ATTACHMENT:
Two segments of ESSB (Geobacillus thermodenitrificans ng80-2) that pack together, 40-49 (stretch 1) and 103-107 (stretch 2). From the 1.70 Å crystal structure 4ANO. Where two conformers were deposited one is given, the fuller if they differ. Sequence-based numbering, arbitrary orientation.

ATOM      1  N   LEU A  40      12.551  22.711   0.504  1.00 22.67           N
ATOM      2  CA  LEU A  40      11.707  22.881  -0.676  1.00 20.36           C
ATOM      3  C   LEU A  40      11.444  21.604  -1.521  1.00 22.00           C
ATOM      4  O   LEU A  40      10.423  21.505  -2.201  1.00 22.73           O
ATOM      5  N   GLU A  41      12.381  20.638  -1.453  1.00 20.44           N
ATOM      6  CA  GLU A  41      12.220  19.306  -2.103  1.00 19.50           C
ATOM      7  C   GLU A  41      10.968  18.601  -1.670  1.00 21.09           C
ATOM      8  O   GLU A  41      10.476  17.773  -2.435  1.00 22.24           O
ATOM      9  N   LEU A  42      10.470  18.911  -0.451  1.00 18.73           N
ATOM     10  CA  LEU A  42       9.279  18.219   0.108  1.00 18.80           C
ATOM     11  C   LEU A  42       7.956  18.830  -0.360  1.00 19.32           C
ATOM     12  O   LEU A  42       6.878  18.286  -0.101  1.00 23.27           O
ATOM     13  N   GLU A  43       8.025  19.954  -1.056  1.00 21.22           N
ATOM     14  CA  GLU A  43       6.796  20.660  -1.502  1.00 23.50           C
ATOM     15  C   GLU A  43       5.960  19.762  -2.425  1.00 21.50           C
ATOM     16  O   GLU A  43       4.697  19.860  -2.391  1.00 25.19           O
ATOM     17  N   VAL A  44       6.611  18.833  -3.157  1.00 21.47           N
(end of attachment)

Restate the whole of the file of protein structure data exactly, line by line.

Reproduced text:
Two segments of ESSB (Geobacillus thermodenitrificans ng80-2) that pack together, 40-49 (stretch 1) and 103-107 (stretch 2). From the 1.70 Å crystal structure 4ANO. Where two conformers were deposited one is given, the fuller if they differ. Sequence-based numbering, arbitrary orientation.

ATOM      1  N   LEU A  40      12.551  22.711   0.504  1.00 22.67           N
ATOM      2  CA  LEU A  40      11.707  22.881  -0.676  1.00 20.36           C
ATOM      3  C   LEU A  40      11.444  21.604  -1.521  1.00 22.00           C
ATOM      4  O   LEU A  40      10.423  21.505  -2.201  1.00 22.73           O
ATOM      5  N   GLU A  41      12.381  20.638  -1.453  1.00 20.44           N
ATOM      6  CA  GLU A  41      12.220  19.306  -2.103  1.00 19.50           C
ATOM      7  C   GLU A  41      10.968  18.601  -1.670  1.00 21.09           C
ATOM      8  O   GLU A  41      10.476  17.773  -2.435  1.00 22.24           O
ATOM      9  N   LEU A  42      10.470  18.911  -0.451  1.00 18.73           N
ATOM     10  CA  LEU A  42       9.279  18.219   0.108  1.00 18.80           C
ATOM     11  C   LEU A  42       7.956  18.830  -0.360  1.00 19.32           C
ATOM     12  O   LEU A  42       6.878  18.286  -0.101  1.00 23.27           O
ATOM     13  N   GLU A  43       8.025  19.954  -1.056  1.00 21.22           N
ATOM     14  CA  GLU A  43       6.796  20.660  -1.502  1.00 23.50           C
ATOM     15  C   GLU A  43       5.960  19.762  -2.425  1.00 21.50           C
ATOM     16  O   GLU A  43       4.697  19.860  -2.391  1.00 25.19           O
ATOM     17  N   VAL A  44       6.611  18.833  -3.157  1.00 21.47           N